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Rivian’s IPO Lockup Ends Monday. Here’s What That Means for the Stock.

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Door panels for the R1T, Rivian’s electric pickup truck, are ready for installation on the trim line.

Courtesy Rivian

Rivian Automotive

investors have been dealing with a lot lately. Something else is coming down the pike. The initial public offering lockup ends in soon, potentially putting millions of shares on the market. That sounds scary, but it might turn out better than investors expect.

Rivian sold shares to the public in its initial public offering at a price of $78 a share on Nov. 9. An IPO lockup, which bars some early investors from selling stock for a period, ends on May 9.

That’s 180 days after the IPO, the typical period in which early investors and corporate insiders are prohibited from selling stock following the deal.

Roughly 800 million shares are affected by the lockup expiration. Lockups, and their expiration, are a normal part of IPOs, and not all that stock will be sold or traded. But investors will be paying particular attention to

(ticker: AZMN) and

Ford Motor

(F)—two early investors in Rivian.

Ford owns about 100 million Rivian shares, while Amazon owns almost 160 million. Ford declined to comment on their plans. Amazon responded in an email saying: “Rivian is an important partner for Amazon, and we are excited about the future. Putting 100,000 electric delivery vehicles on the road by 2030 is no small feat, and we remain committed to working with Rivian to make it a reality.”

The fear, for shareholders, is that large blocks of stock can drive down the price. An IPO lockup expiration, however, isn’t always that bad for a stock. Rivian stock closed Friday at $28.79, down more than 60% from the IPO price.

Meta Platforms

(FB) had a large IPO in 2012. Its stock was also trading below its IPO price when the lockup expiration arrived. Meta, then known as Facebook, sold shares in its IPO at $38 a piece. They were about $20 a piece when the lockup expired. Shares dropped about 6% the week coming into lockup expiration, but Meta stock was about 40% higher a month after expiration.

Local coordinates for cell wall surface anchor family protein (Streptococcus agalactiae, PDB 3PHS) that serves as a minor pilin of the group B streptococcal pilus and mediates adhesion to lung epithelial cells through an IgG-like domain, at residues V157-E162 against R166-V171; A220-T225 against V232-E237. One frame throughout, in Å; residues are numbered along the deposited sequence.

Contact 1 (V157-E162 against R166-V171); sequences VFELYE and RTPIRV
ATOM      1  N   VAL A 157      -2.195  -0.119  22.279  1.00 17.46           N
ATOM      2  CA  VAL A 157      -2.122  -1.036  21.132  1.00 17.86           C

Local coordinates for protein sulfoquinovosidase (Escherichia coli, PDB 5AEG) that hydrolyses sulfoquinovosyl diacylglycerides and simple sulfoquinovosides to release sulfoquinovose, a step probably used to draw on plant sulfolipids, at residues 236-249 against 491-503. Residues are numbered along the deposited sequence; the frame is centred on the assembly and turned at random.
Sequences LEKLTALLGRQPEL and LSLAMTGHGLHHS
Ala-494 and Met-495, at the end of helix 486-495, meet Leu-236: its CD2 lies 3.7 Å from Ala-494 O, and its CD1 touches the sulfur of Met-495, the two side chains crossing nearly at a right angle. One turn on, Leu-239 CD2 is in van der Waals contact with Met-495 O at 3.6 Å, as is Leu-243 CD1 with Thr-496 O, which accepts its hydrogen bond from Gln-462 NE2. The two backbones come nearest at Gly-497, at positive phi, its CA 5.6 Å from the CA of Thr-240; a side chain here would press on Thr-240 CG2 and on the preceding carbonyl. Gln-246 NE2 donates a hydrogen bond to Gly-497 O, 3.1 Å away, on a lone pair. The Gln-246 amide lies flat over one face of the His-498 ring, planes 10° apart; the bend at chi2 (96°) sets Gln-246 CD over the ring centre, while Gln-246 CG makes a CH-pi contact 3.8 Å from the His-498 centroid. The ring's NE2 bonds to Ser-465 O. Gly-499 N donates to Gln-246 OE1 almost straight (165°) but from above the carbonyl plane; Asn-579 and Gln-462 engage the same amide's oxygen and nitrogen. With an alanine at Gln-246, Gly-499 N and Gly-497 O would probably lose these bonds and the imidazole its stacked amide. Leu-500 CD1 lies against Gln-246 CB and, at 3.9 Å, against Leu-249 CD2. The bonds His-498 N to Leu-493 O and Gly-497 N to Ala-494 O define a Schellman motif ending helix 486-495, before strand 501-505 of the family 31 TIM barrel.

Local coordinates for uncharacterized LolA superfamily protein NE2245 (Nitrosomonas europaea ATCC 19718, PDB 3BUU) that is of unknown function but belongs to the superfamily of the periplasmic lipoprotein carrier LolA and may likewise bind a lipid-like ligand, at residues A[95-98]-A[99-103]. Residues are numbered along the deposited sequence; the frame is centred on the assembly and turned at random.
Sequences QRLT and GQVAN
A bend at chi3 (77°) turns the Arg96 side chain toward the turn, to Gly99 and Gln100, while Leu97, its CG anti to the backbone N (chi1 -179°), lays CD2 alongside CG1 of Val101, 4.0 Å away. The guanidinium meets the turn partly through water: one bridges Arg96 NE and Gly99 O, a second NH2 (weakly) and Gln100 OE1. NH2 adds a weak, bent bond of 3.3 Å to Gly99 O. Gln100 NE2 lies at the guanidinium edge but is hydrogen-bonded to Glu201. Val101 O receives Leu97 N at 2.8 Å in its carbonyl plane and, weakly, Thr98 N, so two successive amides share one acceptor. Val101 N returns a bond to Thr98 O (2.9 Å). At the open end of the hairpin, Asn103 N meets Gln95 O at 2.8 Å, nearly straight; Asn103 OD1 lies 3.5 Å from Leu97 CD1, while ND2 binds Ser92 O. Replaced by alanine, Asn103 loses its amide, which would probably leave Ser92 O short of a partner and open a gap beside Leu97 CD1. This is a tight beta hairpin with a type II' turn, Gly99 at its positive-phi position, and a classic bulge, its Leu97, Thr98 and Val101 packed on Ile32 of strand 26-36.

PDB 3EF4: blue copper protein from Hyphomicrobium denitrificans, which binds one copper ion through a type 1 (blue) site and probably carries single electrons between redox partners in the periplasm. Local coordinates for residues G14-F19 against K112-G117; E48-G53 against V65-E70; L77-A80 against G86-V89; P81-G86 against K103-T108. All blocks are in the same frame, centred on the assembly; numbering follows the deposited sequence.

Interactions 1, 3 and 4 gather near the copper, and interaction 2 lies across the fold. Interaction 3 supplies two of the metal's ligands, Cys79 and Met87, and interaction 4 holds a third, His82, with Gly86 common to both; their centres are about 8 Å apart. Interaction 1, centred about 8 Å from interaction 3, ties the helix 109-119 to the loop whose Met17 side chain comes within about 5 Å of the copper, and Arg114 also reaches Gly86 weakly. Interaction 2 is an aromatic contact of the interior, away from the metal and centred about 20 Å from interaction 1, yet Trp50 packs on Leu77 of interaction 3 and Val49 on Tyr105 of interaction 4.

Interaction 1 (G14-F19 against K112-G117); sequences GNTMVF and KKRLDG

Uber Technologies

(UBER) is an example of a large transportation-related IPO. Uber sold shares for $45 apiece in 2019. The stock was about $28 when the lockup expired. Shares dropped about 14% the week coming into the lockup expiration, but Uber stock was up about 2% a month after expiration.

A Meta-like reaction is the hope for Rivian shareholders. Rivian stock is down more than 80% from its November 52-week high of almost $180 a share. Rivian shares dropped 4.2% in a week of volatile trading ahead of the lockup expiration. The S&P 500 fell about 0.2%.

Investors have sold speculative growth stocks amid rising interest rates. Rivian has also run into some speed bumps. The company plans to delivery roughly 25,000 vehicles in 2022. At the start of the year, Wall Street was looking for closer to 40,000.

Rivian’s lockup expiration could turn into a positive catalyst. The stock market is forward-looking, so the lockup expiration could already be priced in.

Some short-sellers cover their bets against a stock after an event like a lockup expiration. About 6% of Rivian’s total shares outstanding have been borrowed and sold by short-sellers betting on price declines. The average short-selling ratio for an

S&P 500
company is closer to 2%. If some of the Rivian short-sellers buy shares to cover their positions, that could boost the stock in the short-run.

Write to Al Root at

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